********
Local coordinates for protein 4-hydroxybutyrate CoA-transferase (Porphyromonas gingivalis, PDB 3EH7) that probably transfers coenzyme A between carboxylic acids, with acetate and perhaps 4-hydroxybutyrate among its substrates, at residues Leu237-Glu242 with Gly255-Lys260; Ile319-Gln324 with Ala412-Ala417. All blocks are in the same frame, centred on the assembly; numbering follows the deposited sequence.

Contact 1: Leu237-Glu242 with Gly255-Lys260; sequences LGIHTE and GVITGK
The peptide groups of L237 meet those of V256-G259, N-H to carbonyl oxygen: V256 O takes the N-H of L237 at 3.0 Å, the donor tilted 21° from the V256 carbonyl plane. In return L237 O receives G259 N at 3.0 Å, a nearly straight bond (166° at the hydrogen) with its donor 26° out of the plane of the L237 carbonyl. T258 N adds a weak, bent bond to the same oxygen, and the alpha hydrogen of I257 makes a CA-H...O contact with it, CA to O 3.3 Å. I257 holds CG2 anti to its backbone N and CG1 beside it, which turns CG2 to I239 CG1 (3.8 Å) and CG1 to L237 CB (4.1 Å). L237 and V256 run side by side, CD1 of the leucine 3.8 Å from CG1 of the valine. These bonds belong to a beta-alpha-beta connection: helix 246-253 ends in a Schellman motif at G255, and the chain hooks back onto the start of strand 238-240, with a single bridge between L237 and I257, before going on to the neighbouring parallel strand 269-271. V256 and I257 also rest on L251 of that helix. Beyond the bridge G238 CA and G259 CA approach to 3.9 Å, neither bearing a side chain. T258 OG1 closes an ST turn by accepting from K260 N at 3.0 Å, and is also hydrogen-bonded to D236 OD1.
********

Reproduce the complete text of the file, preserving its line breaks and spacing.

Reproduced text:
Local coordinates for protein 4-hydroxybutyrate CoA-transferase (Porphyromonas gingivalis, PDB 3EH7) that probably transfers coenzyme A between carboxylic acids, with acetate and perhaps 4-hydroxybutyrate among its substrates, at residues Leu237-Glu242 with Gly255-Lys260; Ile319-Gln324 with Ala412-Ala417. All blocks are in the same frame, centred on the assembly; numbering follows the deposited sequence.

Contact 1: Leu237-Glu242 with Gly255-Lys260; sequences LGIHTE and GVITGK
The peptide groups of L237 meet those of V256-G259, N-H to carbonyl oxygen: V256 O takes the N-H of L237 at 3.0 Å, the donor tilted 21° from the V256 carbonyl plane. In return L237 O receives G259 N at 3.0 Å, a nearly straight bond (166° at the hydrogen) with its donor 26° out of the plane of the L237 carbonyl. T258 N adds a weak, bent bond to the same oxygen, and the alpha hydrogen of I257 makes a CA-H...O contact with it, CA to O 3.3 Å. I257 holds CG2 anti to its backbone N and CG1 beside it, which turns CG2 to I239 CG1 (3.8 Å) and CG1 to L237 CB (4.1 Å). L237 and V256 run side by side, CD1 of the leucine 3.8 Å from CG1 of the valine. These bonds belong to a beta-alpha-beta connection: helix 246-253 ends in a Schellman motif at G255, and the chain hooks back onto the start of strand 238-240, with a single bridge between L237 and I257, before going on to the neighbouring parallel strand 269-271. V256 and I257 also rest on L251 of that helix. Beyond the bridge G238 CA and G259 CA approach to 3.9 Å, neither bearing a side chain. T258 OG1 closes an ST turn by accepting from K260 N at 3.0 Å, and is also hydrogen-bonded to D236 OD1.